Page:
Tompkins County History Center Director Ben Sandberg and project lead Eve Snyder joined the meeting to present on the HistoryForge project and its expansion both at a local and national level. The project is a digital web application that connects local communities to history using census records, maps, and photos. Hundreds of local volunteers have contributed over the past several years to input data into the system. The program allows you to search via a person’s name or an address to uncover a comprehensive building or resident record. 


Snyder shared examples of the early 20th century history of local Black homeownership and employment records highlighting segregation in the City. The program will expand by offering current Ithaca residents to upload historical photos of their properties. Sandberg noted that this “is a powerful tool for local history.” And continued, “We’re working towards getting the entire County mapped, to offer a systemic way to look at demographics from the census across time.”


Sandberg added that this product has been made possible through the Legislature’s sustained investment in the History Center of Tompkins County. Elmira and Auburn, NY and a small city in Ohio are also using the tool, the History Center plans to allow for further expansion in the future. Legislator Leslie Schill (D-Ithaca) praised the work of volunteers analyzing local history and Legislators Anne Koreman (D-Ulysses) and Mike Sigler (R-Lansing) shared examples of properties they looked up and excitement for the expansion throughout the rest of the County.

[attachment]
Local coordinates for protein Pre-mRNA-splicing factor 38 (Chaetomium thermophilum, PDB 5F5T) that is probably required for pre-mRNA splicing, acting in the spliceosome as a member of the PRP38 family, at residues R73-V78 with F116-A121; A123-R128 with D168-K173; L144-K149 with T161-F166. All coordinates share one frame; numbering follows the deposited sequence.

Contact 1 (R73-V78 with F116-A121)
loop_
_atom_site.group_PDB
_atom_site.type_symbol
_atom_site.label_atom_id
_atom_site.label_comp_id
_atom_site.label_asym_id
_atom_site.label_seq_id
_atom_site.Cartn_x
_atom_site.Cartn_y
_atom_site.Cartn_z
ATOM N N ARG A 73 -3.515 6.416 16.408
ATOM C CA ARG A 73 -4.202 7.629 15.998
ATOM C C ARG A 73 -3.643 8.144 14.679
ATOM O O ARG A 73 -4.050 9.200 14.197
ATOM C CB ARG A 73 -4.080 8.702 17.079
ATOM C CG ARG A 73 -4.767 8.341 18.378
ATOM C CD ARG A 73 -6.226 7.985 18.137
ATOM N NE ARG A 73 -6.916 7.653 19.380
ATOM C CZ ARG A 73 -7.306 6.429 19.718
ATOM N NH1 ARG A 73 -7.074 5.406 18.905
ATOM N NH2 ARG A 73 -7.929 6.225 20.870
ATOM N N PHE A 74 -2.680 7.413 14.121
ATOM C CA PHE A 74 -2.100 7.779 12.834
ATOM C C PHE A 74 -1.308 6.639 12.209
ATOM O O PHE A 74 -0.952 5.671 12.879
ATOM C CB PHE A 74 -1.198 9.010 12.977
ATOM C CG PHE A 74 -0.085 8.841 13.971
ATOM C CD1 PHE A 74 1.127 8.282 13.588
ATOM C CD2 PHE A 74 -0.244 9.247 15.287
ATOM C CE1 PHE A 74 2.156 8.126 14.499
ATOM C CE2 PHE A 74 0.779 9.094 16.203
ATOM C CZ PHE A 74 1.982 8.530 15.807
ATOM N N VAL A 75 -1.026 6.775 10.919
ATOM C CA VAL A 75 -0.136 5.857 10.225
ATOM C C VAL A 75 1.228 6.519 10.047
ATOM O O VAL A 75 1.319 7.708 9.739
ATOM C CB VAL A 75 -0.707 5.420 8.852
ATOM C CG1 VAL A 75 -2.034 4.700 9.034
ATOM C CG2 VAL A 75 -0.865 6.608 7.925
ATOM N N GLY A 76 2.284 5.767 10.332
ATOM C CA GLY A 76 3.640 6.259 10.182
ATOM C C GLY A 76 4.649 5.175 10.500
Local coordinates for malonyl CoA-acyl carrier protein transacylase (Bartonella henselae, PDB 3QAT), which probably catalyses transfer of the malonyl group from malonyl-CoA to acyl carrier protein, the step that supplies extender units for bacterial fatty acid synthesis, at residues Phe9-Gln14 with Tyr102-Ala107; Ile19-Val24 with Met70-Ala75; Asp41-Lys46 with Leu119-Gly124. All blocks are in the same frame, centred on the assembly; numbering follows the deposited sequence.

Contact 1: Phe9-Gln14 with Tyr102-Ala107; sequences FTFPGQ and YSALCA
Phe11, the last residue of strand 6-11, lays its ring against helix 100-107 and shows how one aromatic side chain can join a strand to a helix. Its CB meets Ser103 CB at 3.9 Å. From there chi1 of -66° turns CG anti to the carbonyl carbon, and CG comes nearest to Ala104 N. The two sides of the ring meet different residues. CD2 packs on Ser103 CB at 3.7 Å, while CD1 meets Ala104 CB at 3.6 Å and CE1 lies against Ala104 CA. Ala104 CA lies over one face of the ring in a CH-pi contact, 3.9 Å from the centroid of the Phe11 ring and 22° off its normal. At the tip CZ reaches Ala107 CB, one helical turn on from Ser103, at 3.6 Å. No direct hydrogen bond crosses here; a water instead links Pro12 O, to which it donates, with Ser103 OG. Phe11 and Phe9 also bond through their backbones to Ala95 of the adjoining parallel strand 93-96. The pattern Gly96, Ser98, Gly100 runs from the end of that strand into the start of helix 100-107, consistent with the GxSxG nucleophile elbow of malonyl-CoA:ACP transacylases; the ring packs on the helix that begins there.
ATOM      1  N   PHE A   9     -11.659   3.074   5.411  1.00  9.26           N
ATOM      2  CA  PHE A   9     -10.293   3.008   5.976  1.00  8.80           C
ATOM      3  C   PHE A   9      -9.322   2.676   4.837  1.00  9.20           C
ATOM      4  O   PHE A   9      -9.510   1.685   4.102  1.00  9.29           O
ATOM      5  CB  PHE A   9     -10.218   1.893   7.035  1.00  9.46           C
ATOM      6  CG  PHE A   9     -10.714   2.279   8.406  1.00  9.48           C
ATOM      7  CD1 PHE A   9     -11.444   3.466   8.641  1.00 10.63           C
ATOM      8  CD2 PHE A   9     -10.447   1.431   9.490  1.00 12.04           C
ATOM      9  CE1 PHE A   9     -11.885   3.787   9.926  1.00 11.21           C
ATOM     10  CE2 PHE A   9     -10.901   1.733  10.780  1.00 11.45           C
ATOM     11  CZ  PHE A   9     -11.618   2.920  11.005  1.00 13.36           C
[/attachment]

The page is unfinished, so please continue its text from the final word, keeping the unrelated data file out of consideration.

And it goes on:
More details can be found at: Contact Ben Sandberg, History Center Director,


 Among Other Business


A proclamation was read celebrating June 2021 as LGBTQ+ PRIDE Month, commemorating contributions by the LGBTQ+ community and the ongoing protection of human rights by local and national groups and advocates. Rainbow flags will be flown at County buildings throughout PRIDE Month. Legislator Anne Koreman offered that the proclamation be delivered to the Tompkins County Youth Services Department in celebration of LGBTQ+ youth in the community.


Legislature Chairwoman Leslyn McBean-Clairborne also read a proclamation commemorating Juneteenth, the annual celebration of Black liberation from slavery. The proclamation highlighted that the news of emancipation only made it to slaves in Texas two years after Lincoln’s Emancipation Proclamation, and the celebration erupting from that delayed announcement became known as Juneteenth. The resolution acknowledged the continued injustices present in American society and celebrated the contributions and progress made to society by African Americans.  Dr. Ken Clarke, the Director of the Office of Human Rights was on hand to accept the proclamation, acknowledging the ongoing struggle for liberation and the continued pursuit of justice, freedom, and equality. McBean-Clairborne shared that the County and City of Ithaca will be collaborating on a week of Juneteenth programming beginning June 14th, details will be announced in the coming days.


An additional proclamation was read acknowledging June as Dairy Month and offering a “salute to milk.” McBean-Clairborne encouraged residents to enjoy the benefits of dairy consumption. Legislator Mike Sigler offered the resolution in support of the County’s dairy farmers.


The Legislature voted to authorize overriding the tax levy by a vote of 11-3, with Legislators Sigler (R-Lansing), McKenna (R-Newfield), and Morey (R-Groton) all voting against. A public hearing was held before the meeting related to the override.